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subtlety

[suht-l-tee]
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noun, plural sub·tle·ties.
  1. the state or quality of being subtle.
  2. delicacy or nicety of character or meaning.
  3. acuteness or penetration of mind; delicacy of discrimination.
  4. a fine-drawn distinction; refinement of reasoning: the subtleties of logic.
  5. something subtle.
  6. History/Historical. an elaborate confection, ornate in construction and ornamentation, sometimes edible but more often made and used as a decoration for a table or buffet.

Origin of subtlety

1300–50; Middle English subtelte, sutilte < Old French sutilte < Latin subtīlitāt- (stem of subtīlitās) fineness, equivalent to subtīli(s) subtile + -tāt- -ty2
Related formshy·per·sub·tle·ty, nounnon·sub·tle·ty, noun, plural non·sub·tle·ties.o·ver·sub·tle·ty, noun, plural o·ver·sub·tle·ties.
Dictionary.com Unabridged Based on the Random House Unabridged Dictionary, © Random House, Inc. 2018

Examples from the Web for subtlety

Contemporary Examples

Historical Examples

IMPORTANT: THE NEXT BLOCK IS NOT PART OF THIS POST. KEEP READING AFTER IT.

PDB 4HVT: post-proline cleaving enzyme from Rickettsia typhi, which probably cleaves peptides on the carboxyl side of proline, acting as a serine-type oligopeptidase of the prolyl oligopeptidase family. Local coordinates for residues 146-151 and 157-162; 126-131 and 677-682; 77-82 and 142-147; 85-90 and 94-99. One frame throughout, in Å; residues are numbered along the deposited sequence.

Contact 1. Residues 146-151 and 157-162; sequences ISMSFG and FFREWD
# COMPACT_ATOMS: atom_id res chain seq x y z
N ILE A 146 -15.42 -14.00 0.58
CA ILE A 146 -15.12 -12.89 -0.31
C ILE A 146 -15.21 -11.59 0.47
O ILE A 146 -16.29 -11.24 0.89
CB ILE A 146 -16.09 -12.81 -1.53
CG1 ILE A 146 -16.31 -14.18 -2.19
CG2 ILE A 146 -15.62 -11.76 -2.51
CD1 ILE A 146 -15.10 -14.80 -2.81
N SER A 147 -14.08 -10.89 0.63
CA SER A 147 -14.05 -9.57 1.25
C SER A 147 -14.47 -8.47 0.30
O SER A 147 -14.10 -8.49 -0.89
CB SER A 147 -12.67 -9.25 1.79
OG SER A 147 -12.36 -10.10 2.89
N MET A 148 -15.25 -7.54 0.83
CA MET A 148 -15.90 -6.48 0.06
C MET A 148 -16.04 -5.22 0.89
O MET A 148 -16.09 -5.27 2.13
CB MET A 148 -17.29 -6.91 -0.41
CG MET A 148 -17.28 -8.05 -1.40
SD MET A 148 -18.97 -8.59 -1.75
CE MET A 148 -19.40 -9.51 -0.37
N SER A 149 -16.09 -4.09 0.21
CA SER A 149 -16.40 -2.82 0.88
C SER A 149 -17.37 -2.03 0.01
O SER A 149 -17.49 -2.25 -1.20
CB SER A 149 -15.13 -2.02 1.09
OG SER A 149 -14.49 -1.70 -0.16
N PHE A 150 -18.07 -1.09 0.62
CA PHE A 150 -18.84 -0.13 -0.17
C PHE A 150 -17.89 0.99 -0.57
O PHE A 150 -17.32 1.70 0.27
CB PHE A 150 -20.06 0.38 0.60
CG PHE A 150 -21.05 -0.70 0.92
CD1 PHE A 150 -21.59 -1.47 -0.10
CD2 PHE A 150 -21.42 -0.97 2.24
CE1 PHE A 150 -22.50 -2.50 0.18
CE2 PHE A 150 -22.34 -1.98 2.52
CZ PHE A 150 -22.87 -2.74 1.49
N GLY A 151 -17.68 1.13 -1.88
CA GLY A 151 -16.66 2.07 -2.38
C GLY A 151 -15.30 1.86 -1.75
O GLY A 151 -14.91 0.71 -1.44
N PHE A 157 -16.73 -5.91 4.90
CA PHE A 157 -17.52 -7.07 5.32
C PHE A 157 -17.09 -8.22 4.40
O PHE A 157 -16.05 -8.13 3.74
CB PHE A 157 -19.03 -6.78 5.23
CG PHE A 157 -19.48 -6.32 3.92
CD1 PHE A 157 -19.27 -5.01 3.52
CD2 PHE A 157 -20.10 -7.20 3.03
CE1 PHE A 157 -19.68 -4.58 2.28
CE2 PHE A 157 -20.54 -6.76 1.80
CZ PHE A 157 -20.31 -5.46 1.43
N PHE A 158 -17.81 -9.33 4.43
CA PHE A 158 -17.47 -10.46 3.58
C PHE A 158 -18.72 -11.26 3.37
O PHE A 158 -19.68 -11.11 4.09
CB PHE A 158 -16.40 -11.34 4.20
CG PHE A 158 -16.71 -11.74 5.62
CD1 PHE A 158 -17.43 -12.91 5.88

• However, if the man worked with subtlety, the sea likewise worked with subtlety.

  • They bestowed upon him every beauty of person and every subtlety of wit.

    Imogen

    William Godwin

  • If the emperor say, 'You are speaking of Macedonius; I see your subtlety.

    The Formation of Christendom, Volume VI</p>

    Thomas W. (Thomas William) Allies

  • Karl had not the subtlety to retort, “Ay, but does it say what we like?”

    The First Violin

    Jessie Fothergill

  • And this notion of his was not any proof of want of subtlety on his part.

    A Spirit in Prison

    Robert Hichens


British Dictionary definitions for subtlety

subtlety

noun plural -ties
  1. the state or quality of being subtle; delicacy
  2. a fine distinction or the ability to make such a distinction
  3. something subtle
Collins English Dictionary - Complete & Unabridged 2012 Digital Edition © William Collins Sons & Co. Ltd. 1979, 1986 © HarperCollins Publishers 1998, 2000, 2003, 2005, 2006, 2007, 2009, 2012

Word Origin and History for subtlety

n.

mid-14c., from Old French soutilte, from Latin subtilitatem (nominative subtilitas), noun of quality from subtilis (see subtle).

Online Etymology Dictionary, © 2010 Douglas Harper

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